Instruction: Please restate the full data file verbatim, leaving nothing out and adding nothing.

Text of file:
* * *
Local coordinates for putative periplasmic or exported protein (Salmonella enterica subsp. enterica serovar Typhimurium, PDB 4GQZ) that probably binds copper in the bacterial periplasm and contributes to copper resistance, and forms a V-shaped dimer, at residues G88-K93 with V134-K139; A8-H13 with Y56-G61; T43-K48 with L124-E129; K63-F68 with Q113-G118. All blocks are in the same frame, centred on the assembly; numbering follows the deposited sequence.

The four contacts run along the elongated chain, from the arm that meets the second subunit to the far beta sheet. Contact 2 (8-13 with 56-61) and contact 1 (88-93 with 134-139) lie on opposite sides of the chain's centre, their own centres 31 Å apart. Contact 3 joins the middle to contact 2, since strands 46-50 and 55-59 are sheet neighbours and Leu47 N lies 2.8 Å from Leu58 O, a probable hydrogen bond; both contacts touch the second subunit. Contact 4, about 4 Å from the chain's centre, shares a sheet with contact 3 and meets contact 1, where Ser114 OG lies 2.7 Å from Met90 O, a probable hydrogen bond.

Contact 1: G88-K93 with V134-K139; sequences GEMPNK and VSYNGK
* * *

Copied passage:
Local coordinates for putative periplasmic or exported protein (Salmonella enterica subsp. enterica serovar Typhimurium, PDB 4GQZ) that probably binds copper in the bacterial periplasm and contributes to copper resistance, and forms a V-shaped dimer, at residues G88-K93 with V134-K139; A8-H13 with Y56-G61; T43-K48 with L124-E129; K63-F68 with Q113-G118. All blocks are in the same frame, centred on the assembly; numbering follows the deposited sequence.

The four contacts run along the elongated chain, from the arm that meets the second subunit to the far beta sheet. Contact 2 (8-13 with 56-61) and contact 1 (88-93 with 134-139) lie on opposite sides of the chain's centre, their own centres 31 Å apart. Contact 3 joins the middle to contact 2, since strands 46-50 and 55-59 are sheet neighbours and Leu47 N lies 2.8 Å from Leu58 O, a probable hydrogen bond; both contacts touch the second subunit. Contact 4, about 4 Å from the chain's centre, shares a sheet with contact 3 and meets contact 1, where Ser114 OG lies 2.7 Å from Met90 O, a probable hydrogen bond.

Contact 1: G88-K93 with V134-K139; sequences GEMPNK and VSYNGK